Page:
rltory,
FRISCO IS RISING FROM ASHES
People of the Golden Gate City Have
Faith in the Future
STEPS ARE BEING TAKEN TO REBUILD THE CITY
Tottering Walls are Being
Cleared of Debris, and Lumber and Building
Material Arriving in a Steady Volume
for a New and Greater City
The new San Francisco which will
rise from the ashes of the old was in
its' first stage of rebuilding Monday.
After five days of confusion and al
most superhuman effort on the part of
citizens of California's metropolis in
the great task of sheltering, feeding
and otherwise caring for the home
less thousands, complete order bas
been re-established and attention turn
ed to the future. Throughout the great
business district, where the devasta
tion of the flames was the most. com
plete, walls were being razed, build
ings that had not disintegrated before
the intense heat were being inspected
with the view of reoccupancy and even
ground was being cleared for the Im
mediate construction of some sort of
building in which to resume business
at the earliest possible time. In short,
confidence has been restored.
Ban Francisco is fast shaping into
TEHEE BATS' XTJtfB MAP OF 3 AN FBAJTCISCO.
1. Boundaries of the fire at midnight, Wednesday, Chicago time,
2. Boundaries of the fire at midnight, Thursday, Chicago time.
3. Boundaries of the fire at midnight, Friday, Chicago time. At last
report a line of fixe was escaping along the east water front from Tele
graph hill to the Terry bouse. Tb fire In the western section of the city
was reported under control. It was still burning in the vicinity of Worth
beach.
something real and tangible. The hor
ror and despair of the first few days is
giving away to brighter hopes, and op
timism is rapidly taking hold of the
stricken people. The nerves and arter
ies of the great bay city, shocked and
clogged by the overwhelming calamity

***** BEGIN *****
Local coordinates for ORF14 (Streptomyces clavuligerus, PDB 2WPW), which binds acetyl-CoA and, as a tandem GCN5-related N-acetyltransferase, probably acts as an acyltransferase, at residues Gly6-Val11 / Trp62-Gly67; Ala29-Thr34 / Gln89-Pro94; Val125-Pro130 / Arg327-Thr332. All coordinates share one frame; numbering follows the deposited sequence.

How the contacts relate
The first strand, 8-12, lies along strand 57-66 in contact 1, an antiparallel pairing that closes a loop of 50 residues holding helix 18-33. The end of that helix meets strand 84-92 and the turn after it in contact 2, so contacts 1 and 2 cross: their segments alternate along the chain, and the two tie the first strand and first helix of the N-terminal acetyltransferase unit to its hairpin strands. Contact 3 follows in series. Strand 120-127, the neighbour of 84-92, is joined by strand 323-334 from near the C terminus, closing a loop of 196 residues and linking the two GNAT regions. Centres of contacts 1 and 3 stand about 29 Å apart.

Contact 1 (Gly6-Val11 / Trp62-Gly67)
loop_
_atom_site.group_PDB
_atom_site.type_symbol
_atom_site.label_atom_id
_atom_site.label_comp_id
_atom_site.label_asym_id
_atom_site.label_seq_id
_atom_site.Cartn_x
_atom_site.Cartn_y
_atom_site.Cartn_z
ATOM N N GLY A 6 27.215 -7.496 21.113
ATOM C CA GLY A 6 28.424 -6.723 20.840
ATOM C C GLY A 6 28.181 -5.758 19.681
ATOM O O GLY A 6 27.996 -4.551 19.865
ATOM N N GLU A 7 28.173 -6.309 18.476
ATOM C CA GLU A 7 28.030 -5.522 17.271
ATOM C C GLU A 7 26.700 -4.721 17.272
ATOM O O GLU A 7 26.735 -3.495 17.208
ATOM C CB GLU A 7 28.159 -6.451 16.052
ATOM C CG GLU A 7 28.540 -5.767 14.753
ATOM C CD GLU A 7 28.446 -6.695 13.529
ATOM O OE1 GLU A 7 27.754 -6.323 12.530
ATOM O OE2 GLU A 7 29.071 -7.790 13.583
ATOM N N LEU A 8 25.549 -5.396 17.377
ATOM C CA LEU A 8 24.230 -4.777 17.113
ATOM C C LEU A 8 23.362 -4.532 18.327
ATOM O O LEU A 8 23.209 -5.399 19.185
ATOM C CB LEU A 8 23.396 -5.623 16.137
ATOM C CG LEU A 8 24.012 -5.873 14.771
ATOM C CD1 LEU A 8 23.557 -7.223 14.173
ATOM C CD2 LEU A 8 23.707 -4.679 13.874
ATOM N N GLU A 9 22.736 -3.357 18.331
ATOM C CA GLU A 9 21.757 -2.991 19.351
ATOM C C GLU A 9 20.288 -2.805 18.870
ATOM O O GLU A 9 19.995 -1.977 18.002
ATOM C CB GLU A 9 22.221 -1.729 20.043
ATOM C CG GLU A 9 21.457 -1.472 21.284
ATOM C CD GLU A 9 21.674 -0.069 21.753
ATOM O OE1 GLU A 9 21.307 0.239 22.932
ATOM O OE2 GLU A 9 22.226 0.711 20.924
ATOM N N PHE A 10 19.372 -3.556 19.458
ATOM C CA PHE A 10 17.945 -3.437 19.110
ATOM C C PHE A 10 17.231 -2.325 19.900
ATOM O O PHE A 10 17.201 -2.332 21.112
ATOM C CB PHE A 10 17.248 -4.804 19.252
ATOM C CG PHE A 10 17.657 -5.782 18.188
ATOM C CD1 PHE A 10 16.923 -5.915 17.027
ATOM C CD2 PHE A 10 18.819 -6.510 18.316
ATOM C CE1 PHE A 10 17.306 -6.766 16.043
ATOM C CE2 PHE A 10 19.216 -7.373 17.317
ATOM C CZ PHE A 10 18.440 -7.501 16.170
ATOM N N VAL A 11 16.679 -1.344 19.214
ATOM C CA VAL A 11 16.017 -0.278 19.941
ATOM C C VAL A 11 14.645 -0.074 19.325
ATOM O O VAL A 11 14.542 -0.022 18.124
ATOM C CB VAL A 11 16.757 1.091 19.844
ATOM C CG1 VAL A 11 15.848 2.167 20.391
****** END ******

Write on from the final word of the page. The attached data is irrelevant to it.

of April 18, v are getting shaped to
action, and citizens are facing the fu
ture with quickened energy.
At first overwhelmed with the woe
which came suddenly upon them, the
people of 'Frisco have been lifted from
the Slough of Despond by the coun
try's great outpouring of sympathy
and renef. and with renewed hope and
strength have begun to plan the better
and larger San Francisco.
300,000 BEING CARED FOR.
Fully three hundred thousand peo
ple are being cared for by the innum
erable supply stations. These are be
ing fed three times daily, and provided
with shelter, either with tents or tem
porary wooden structures.
Relief of every needed kind is now
pouring into the city from every quar
ter of the globe. Never has there beea
such' a response as is now being made.
Never before have the people of the
United States been so unanimous and
prom-pt in extending aid. It is useless
to go into detail, but the relief has
come from the farms, villages, towns,
cities, states and government in t vol
ume that is tremendous. The poor and
the rich have given what they could,
and the suffering has been relieved.
W. J. Barnett, chairman of the shel
ter committee, says the situation is
well in hand. He does not believe
there will be much hardship. Supplies
of food are coming in rapidly from out
side points, and are being centralized
in the freight sheds and warehouses
still standing.
A corps of shipping clerks has been
placed in charge of these depots and
every ounce of food is checked as it
comes in and goes out. With the as
sistance of Michael Casey, president
of the teamsters' union, the food com
mittee has succeeded in systematizing
the distribution. They have taken pos
session of all the large trucks and
teams which are now utilized in haul
ing supplies to the forty odd sub-depots
throughout the city. This places the
transportation facilities in excellent
shape and makes it possible to deliver
supplies as quickly as they come.
The city has been laid off in dis
tricts covering areas of four blocks.
The sub-committees in these districts
regulate the supply of food furnished
to the families living within these
boundaries. The object of Oscar D.
Leveled, Ground Getting
Cooper, chairman of the committee, in